“If it ain’t broke, don’t fix it”—a familiar expression we use to prevent others from changing the status quo. But what if something actually breaks beyond repair, like a kidney or a liver? How do we fix parts of the body that fail because of disease? Fortunately, scientists, including Materials Science and Engineering (MSE) and Biomedical Engineering (BME) alumna Sabrina Liu, have been searching for ways to repair or replace “broken” tissues or organs with those engineered from an individual’s own cells.

Before graduating from Carnegie Mellon in 2017, Liu contributed to MSE and BME Associate Professor Adam Feinberg’s Regenerative Biomaterials and Therapeutics Group, where she collaborated with graduate students and postdocs to develop technology that could potentially transform human cells into human tissue.

For her senior project, Liu worked with tiny heart tissues to determine if scientists could use them as actuators, or components to power and mobilize, soft robotic devices—devices made from highly pliable materials that mimic the behavior of living organisms.

Liu engineered the microtissues by combining cardiac muscle cells and fibroblasts (support cells) with a collagen solution that gelled when placed in miniature molds and heated to body temperature. After growing these for a few weeks in culture, the microtissues organized into functional muscle tissue that could contract and generate force.

Hinge unit structure contracting

Source: Sabrina Liu

Hinge unit structure combined construct showing spontaneous contraction on day 14 after casting immediately removed from PDMS mold.

Ultimately, Liu proved that engineered microtissues could indeed perform like actuators capable of mobilizing and powering 3-D structures for potential biomedical and soft robotics research applications, including pumps, grippers, and motile devices that can walk. These microtissues in general could also serve as patient-specific models for testing new drugs, as well as building blocks for regenerative therapies for larger scale tissue replacement.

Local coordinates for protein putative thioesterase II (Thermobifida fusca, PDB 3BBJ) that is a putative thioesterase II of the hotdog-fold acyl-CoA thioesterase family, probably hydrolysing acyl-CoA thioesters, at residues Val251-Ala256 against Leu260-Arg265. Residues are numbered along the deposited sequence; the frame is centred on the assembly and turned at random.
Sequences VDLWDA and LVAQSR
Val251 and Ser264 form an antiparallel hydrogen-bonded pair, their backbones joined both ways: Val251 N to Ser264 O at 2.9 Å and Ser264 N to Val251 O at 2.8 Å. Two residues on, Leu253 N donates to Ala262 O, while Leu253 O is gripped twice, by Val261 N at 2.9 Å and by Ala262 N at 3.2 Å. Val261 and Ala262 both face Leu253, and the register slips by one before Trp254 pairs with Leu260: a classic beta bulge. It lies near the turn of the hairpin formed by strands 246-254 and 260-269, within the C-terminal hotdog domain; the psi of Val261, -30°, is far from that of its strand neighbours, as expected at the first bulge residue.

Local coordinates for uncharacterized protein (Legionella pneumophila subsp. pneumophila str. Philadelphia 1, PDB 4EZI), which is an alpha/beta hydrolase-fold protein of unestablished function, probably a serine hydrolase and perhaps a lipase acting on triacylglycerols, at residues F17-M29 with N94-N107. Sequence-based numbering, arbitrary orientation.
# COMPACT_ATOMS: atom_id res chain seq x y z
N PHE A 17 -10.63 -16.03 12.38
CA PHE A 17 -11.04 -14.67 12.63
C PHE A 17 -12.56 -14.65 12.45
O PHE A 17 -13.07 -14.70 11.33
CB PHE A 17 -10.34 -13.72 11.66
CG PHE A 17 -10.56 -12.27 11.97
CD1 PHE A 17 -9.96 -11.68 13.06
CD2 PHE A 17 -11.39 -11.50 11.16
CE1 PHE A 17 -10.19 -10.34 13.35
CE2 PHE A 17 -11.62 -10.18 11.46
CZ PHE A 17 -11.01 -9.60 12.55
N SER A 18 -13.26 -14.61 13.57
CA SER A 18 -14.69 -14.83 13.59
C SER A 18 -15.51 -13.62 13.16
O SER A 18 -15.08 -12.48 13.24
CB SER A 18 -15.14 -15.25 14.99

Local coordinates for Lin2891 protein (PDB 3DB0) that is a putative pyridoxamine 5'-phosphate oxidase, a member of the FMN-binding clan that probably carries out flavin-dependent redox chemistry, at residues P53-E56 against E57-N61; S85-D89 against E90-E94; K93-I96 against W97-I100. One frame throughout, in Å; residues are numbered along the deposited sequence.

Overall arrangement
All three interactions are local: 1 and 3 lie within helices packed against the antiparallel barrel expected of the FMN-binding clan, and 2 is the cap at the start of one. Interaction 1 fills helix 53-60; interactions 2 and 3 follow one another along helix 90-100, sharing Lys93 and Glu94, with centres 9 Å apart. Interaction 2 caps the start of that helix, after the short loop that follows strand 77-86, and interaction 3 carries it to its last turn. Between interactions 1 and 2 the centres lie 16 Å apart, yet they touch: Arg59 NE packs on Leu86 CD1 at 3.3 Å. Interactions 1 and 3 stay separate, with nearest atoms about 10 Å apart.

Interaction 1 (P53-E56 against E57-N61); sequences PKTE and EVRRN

“It was really a proof-of-concept project—proving that these microtissues that other members of the group were researching and developing could eventually be used as actuators that could power soft robots,” says Liu. “We demonstrated that on a simple scale using a 3-D hinge unit structure [two posts connected by a hinge] and a walking bot.”

Liu tried two different approaches when transferring the microtissues onto each 3-D structure: manual transfer and combined casting. For manual transfer, she used tweezers to remove the microtissues from their molds before attaching them to each structure. For combined casting, she first inverted each 3-D structure before inserting them into the wells of the original, miniature molds. Then she used a pipette to cast the microtissues around the entire structure. According to Liu, there are advantages and disadvantages to each transfer method.

It was really a proof-of-concept project—proving that these microtissues could eventually be used...to power soft robots.

Sabrina Liu, Alumna, Biomedical Engineering & Materials Science and Engineering, Carnegie Mellon University

Once the 3-D structures were taken out of the molds, Liu observed the movements of each heart tissue at various time points, both spontaneously and under electrical stimulation. She discovered that her combined casting technique produced robust microtissue actuators capable of mobilizing structures through spontaneous contractions.